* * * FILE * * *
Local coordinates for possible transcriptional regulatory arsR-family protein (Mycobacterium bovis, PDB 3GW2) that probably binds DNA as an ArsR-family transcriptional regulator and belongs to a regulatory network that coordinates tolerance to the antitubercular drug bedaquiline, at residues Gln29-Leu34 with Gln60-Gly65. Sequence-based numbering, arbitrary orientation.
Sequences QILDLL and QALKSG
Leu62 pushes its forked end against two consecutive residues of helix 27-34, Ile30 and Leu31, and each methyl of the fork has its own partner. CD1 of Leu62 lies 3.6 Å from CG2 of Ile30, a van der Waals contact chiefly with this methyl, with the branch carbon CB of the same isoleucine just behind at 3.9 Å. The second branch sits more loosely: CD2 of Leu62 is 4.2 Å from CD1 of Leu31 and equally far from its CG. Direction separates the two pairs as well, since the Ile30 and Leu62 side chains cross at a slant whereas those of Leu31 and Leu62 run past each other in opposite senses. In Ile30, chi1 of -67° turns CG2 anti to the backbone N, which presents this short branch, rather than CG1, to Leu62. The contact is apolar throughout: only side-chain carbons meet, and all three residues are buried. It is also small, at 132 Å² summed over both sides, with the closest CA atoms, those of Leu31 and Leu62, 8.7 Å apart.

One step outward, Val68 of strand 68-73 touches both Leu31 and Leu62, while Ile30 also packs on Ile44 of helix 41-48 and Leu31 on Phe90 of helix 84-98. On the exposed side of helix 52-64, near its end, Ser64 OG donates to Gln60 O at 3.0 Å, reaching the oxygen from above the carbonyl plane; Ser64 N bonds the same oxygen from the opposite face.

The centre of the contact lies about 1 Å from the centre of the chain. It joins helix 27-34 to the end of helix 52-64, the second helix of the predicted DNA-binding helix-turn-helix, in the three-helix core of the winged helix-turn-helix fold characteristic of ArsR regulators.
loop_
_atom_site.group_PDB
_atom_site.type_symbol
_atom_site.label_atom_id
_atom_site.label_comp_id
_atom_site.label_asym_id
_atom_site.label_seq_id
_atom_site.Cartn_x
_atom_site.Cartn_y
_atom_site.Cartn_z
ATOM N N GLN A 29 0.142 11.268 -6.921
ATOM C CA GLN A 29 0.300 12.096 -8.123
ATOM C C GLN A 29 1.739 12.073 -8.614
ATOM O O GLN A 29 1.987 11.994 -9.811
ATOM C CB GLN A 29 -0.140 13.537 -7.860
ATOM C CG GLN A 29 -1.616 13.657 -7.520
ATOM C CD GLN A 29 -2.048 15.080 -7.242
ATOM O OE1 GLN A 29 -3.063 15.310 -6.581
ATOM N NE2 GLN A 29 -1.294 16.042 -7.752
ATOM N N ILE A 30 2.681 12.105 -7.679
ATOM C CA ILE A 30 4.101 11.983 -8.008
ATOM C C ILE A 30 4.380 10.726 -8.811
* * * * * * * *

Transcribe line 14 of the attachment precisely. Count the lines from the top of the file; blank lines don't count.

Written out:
_atom_site.Cartn_y